When one values the return on public spending on historic preservation projects — of which old buildings, not old tunnels, seem to garner most prominent attention — it is noteworthy that in the tourist season before its closure, Ranger Tim Schmidt from State Parks estimates 250,000 people enjoyed one or another portion of the Iron Horse Trail, and 80 percent of them went into or through the tunnel.  He is confident that the numbers, now that the tunnel is reopened, will be that high or higher in the future.

At 11,888 feet in length, it’s the longest railway tunnel in America that has been repurposed to a recreational trail, fully 25 percent longer than the equally justly celebrated Taft Tunnel on the Hiawatha Trail in Idaho, also a rails-to-trails conversion from the old Milwaukee Road. Since the re-opening was rumored and then announced, State Parks has been fielding enthusiastic inquiries from around the country about the renewed opportunity to enjoy the Snoqualmie Tunnel.

Of course, where there’s a railroad tunnel there’s always railroad history. For example, there’s the story of the Hoosac Tunnel for the Troy and Greenfield Railroad in western Massachusetts, remembered today wherever modern tunnel boring machines, as in Seattle today, capture public imagination.  The first tunnel boring machine, 100 tons of cast iron parts shipped in 1853 from South Boston to the tunnel site in horse-drawn wagons, ground ten feet into the rock, froze in place, and never moved again.   It took 20 years, largely caused by political machinations, to finish the job, first by resort to the old techniques of hand-hammered steel drills and black powder, and ultimately with pneumatic drills and nitroglycerin, the initial large-scale application of the new blasting technology.

Meanwhile, tunnel boring machines, like a lot of technology, have come a long way since 1853. Politics, maybe not so far. Anyway, the Hoosac Tunnel still carries rail freight today.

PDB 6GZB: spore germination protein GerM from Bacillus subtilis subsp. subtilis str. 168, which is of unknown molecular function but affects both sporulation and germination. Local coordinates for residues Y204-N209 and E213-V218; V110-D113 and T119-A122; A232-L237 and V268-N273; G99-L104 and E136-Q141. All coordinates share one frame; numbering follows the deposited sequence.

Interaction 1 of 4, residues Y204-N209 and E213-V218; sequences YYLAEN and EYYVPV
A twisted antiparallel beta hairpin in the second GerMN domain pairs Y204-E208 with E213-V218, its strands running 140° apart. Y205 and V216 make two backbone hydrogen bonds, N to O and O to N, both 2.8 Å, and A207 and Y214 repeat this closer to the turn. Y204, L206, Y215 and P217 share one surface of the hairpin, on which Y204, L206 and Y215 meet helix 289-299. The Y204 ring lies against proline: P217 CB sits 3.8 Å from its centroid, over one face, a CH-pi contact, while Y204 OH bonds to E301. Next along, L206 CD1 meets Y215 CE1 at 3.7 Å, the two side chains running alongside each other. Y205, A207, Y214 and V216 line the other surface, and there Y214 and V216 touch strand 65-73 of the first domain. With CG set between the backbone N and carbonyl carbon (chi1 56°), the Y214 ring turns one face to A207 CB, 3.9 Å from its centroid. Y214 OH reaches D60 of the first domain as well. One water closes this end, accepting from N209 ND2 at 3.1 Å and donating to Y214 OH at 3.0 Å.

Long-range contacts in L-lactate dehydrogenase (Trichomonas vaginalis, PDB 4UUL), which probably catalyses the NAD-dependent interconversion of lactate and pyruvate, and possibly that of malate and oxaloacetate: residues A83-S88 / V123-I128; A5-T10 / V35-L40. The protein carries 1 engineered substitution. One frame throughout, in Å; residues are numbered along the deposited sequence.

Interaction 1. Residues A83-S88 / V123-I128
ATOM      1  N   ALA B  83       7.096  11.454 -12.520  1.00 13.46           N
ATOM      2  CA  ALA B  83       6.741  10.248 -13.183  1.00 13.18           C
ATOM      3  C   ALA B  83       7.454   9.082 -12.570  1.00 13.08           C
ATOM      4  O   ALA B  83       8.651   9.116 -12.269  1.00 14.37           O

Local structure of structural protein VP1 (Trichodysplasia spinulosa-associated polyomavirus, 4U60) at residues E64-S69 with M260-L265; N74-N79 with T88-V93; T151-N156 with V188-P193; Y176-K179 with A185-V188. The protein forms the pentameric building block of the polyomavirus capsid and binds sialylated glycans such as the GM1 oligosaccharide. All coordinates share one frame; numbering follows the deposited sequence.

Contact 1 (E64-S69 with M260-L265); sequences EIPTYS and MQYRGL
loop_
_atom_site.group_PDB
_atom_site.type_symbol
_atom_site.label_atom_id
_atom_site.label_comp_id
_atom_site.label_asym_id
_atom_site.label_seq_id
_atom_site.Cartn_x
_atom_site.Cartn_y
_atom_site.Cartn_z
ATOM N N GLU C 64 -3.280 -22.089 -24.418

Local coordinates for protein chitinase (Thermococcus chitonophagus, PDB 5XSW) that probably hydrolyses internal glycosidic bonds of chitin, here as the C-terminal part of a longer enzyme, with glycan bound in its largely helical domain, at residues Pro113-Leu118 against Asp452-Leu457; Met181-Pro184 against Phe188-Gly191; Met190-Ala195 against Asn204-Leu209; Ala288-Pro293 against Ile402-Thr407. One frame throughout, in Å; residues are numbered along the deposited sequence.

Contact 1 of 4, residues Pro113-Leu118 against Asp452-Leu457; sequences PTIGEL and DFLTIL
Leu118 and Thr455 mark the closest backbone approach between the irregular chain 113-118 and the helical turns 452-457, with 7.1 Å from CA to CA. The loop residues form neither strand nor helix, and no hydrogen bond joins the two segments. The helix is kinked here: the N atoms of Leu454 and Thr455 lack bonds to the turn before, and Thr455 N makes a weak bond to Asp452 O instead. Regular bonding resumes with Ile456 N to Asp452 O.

Railroading at Snoqualmie Pass got a late start and then an accelerted construction program. Two railroad lines through the Cascades to Puget Sound preceded the Milwaukee Road. The Northern Pacific at Stampede Pass first opened its line in 1887 and completed its tunnel in 1888. The Great Northern followed, opening service over Stevens Pass in 1893 and completing its first (now superseded) tunnel in 1900. In 1906, with its furthest west point then at the Missouri River in central North Dakota, the Milwaukee Road began construction of its link with Puget Sound.  It began passenger service to Seattle just two years later in August 1909.

The Milwaukee Road first laid rails for the last few miles from the east over Snoqualmie Pass by pioneering what today is now the short State Highway 906 now relegated to connecting ski areas and businesses ever since the widened I-90 over the pass was completed.  An old cross-Cascades Indian trail generally preceded that rail route. The first recorded crossing of Snoqualmie Pass by a party of whites in 1854, coming from the west, reconnoitered roughly the same route near the pass to locate defenses against feared raids on the west from the Indian conflicts then enmeshing eastern parts of the Washington Territory.   

The first wagon track pushed across the pass to and from a barge landing at the head of Lake Keechelus in 1865. Seattleites proposed a toll road to pay for improvements in 1869, but the wagon road was so damaged by runoff in 1869-70 that it was rendered impassable for ten years.  In 1883 it came the turn of Kitttitas County farmers, eager to get agricultural produce to Puget Sound markets, to propose a toll road.

When it eventually opened to North Bend, according to Yvonne Prater’s Snoqualmie Pass from Wagon Trail to Interstate (1981), the toll in 1884 was $4 dollars for a wagon and four horses, $1 for a man on horseback and 50 cents for a packhorse. But once the Northern Pacific began train service a few years later at Stampede Pass, freight diverted to the new route and toll revenues dried up.